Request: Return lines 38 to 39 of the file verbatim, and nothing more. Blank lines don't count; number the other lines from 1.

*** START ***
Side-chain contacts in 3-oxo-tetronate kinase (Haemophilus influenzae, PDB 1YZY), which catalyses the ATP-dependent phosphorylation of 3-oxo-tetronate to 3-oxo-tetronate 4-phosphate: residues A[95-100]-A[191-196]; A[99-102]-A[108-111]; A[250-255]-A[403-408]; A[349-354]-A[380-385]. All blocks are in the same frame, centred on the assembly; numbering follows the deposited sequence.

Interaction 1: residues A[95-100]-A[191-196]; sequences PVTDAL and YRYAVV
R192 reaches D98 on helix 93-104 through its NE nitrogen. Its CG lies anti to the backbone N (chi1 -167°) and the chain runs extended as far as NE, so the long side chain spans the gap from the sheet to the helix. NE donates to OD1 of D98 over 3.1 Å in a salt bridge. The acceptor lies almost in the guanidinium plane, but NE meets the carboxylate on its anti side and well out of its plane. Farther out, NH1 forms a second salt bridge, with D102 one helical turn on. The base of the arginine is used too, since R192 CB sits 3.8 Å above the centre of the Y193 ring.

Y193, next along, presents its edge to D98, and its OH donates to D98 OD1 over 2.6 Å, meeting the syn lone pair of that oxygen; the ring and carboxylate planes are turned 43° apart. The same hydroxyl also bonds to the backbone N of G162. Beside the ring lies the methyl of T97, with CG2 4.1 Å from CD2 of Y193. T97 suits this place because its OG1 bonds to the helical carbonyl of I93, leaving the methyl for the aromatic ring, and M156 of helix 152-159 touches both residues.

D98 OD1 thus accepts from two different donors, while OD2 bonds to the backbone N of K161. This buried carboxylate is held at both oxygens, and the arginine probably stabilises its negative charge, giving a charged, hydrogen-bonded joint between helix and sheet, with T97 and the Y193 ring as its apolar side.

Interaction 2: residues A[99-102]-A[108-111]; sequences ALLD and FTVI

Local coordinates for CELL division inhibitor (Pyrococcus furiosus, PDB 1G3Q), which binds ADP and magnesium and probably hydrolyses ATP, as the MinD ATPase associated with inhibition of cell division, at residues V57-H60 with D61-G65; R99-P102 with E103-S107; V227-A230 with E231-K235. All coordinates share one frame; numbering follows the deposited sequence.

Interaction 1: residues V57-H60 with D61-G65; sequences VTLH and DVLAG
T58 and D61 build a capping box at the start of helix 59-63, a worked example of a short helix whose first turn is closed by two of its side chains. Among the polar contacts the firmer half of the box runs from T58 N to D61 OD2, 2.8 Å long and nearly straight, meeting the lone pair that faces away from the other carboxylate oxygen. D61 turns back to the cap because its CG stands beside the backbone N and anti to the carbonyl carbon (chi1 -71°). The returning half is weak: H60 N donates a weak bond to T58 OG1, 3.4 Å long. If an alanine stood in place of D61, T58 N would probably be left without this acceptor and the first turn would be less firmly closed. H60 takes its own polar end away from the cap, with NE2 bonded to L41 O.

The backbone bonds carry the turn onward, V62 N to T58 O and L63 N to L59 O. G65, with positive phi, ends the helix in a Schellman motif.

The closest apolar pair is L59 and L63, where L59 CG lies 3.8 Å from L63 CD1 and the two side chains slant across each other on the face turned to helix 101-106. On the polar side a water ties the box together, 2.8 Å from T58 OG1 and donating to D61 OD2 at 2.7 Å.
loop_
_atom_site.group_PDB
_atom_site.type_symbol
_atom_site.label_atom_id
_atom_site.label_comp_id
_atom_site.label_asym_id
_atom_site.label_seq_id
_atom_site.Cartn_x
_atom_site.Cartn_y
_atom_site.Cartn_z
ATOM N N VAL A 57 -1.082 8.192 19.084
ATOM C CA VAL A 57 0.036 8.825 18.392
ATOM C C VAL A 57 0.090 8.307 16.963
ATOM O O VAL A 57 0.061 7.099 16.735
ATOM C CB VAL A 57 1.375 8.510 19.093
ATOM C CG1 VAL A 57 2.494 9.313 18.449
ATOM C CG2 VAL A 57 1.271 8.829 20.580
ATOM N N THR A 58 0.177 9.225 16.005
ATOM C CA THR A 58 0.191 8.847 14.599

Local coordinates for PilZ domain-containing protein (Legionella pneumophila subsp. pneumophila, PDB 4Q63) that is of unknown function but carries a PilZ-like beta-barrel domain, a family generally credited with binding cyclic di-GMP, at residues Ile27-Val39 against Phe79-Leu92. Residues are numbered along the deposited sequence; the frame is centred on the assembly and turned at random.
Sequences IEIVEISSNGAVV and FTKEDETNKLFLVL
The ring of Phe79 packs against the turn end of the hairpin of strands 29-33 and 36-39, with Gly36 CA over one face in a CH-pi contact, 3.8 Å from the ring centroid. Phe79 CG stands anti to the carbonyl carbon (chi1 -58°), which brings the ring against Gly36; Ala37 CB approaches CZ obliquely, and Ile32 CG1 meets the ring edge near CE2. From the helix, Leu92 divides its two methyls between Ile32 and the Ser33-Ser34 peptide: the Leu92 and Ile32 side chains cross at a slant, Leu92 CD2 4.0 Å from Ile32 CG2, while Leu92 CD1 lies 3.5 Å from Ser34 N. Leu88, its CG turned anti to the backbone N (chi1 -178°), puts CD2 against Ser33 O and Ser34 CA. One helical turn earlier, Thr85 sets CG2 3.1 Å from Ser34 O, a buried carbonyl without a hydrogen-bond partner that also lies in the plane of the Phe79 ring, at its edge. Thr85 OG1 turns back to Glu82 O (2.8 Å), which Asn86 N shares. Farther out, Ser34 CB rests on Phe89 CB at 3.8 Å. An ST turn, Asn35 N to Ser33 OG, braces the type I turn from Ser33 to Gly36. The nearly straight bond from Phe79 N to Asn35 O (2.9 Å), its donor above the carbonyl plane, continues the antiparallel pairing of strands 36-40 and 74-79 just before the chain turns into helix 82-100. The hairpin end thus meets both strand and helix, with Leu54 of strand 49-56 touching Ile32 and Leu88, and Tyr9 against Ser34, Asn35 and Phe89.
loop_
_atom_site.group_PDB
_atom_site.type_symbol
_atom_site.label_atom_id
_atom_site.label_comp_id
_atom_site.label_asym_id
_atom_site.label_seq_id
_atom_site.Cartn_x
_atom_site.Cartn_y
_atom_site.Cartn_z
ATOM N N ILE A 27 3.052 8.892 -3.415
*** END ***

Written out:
_atom_site.label_comp_id
_atom_site.label_asym_id